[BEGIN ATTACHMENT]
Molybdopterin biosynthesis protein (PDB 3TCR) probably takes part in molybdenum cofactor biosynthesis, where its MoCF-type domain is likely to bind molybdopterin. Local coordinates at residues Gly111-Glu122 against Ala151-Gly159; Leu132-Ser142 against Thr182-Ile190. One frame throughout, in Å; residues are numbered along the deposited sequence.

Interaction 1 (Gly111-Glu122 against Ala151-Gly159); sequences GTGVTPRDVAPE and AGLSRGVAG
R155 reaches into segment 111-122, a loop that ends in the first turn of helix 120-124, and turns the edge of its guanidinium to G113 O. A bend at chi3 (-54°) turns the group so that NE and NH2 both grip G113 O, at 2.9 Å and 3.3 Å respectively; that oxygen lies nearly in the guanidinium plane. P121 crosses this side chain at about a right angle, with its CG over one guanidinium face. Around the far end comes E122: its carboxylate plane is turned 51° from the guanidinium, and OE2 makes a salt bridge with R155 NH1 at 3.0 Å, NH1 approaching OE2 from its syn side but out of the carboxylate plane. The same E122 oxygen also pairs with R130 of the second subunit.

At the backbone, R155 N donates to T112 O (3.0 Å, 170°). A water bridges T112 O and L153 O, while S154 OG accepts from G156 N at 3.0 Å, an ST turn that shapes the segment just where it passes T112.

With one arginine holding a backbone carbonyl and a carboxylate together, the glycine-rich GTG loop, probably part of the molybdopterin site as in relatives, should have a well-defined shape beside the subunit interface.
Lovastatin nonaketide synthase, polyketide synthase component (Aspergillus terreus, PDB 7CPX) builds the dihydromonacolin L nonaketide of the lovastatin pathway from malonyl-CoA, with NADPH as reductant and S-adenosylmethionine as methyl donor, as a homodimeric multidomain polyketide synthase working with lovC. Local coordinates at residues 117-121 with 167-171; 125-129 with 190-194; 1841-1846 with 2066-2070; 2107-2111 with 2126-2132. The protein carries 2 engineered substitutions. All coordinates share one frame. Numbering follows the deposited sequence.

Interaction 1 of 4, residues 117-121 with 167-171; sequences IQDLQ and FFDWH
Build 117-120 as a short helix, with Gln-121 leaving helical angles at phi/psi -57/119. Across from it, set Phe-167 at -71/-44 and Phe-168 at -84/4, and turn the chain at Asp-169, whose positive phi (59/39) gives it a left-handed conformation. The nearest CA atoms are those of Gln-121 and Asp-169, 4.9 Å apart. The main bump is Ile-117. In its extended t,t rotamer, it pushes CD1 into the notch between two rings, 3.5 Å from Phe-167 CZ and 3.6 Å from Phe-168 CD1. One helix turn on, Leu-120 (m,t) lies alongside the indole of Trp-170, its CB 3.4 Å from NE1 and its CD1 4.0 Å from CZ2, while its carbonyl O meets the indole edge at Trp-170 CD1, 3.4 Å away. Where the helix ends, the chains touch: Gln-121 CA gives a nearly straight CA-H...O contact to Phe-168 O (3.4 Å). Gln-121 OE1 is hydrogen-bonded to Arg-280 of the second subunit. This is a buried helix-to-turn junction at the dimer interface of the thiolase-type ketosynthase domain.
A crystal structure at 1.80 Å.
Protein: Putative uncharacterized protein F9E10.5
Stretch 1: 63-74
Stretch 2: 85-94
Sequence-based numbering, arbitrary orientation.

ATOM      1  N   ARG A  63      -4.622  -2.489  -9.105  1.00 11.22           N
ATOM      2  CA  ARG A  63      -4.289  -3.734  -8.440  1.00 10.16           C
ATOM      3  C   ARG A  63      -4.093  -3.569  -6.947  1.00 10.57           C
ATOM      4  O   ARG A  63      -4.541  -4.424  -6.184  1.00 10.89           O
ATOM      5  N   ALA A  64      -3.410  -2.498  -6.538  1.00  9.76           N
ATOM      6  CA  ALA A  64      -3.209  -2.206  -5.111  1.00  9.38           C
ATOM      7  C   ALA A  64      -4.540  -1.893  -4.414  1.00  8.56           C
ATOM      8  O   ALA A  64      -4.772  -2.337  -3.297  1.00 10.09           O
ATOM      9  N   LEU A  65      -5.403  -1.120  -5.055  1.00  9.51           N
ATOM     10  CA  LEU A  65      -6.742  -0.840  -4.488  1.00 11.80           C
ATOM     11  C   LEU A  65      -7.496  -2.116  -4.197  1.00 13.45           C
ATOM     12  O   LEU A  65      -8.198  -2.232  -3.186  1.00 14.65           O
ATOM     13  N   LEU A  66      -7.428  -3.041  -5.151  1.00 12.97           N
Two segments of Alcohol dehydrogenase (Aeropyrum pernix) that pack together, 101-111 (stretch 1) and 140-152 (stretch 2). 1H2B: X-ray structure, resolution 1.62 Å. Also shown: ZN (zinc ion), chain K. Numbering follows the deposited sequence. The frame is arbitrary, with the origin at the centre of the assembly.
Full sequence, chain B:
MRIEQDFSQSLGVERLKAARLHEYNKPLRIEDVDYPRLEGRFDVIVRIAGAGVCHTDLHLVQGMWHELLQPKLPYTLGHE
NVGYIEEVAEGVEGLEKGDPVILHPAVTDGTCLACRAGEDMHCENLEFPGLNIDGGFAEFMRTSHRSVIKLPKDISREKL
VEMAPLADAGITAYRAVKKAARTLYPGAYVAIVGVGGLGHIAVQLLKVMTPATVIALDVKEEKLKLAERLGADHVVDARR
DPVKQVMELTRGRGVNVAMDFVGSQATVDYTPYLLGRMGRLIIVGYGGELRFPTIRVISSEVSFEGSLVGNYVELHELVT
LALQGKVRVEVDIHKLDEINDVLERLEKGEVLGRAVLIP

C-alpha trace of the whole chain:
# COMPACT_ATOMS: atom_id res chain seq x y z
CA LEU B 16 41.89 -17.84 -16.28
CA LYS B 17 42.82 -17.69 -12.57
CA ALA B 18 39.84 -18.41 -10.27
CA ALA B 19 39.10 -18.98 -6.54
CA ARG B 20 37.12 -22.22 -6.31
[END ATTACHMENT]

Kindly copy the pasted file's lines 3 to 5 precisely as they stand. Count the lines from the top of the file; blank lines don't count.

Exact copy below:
R155 reaches into segment 111-122, a loop that ends in the first turn of helix 120-124, and turns the edge of its guanidinium to G113 O. A bend at chi3 (-54°) turns the group so that NE and NH2 both grip G113 O, at 2.9 Å and 3.3 Å respectively; that oxygen lies nearly in the guanidinium plane. P121 crosses this side chain at about a right angle, with its CG over one guanidinium face. Around the far end comes E122: its carboxylate plane is turned 51° from the guanidinium, and OE2 makes a salt bridge with R155 NH1 at 3.0 Å, NH1 approaching OE2 from its syn side but out of the carboxylate plane. The same E122 oxygen also pairs with R130 of the second subunit.

At the backbone, R155 N donates to T112 O (3.0 Å, 170°). A water bridges T112 O and L153 O, while S154 OG accepts from G156 N at 3.0 Å, an ST turn that shapes the segment just where it passes T112.

With one arginine holding a backbone carbonyl and a carboxylate together, the glycine-rich GTG loop, probably part of the molybdopterin site as in relatives, should have a well-defined shape beside the subunit interface.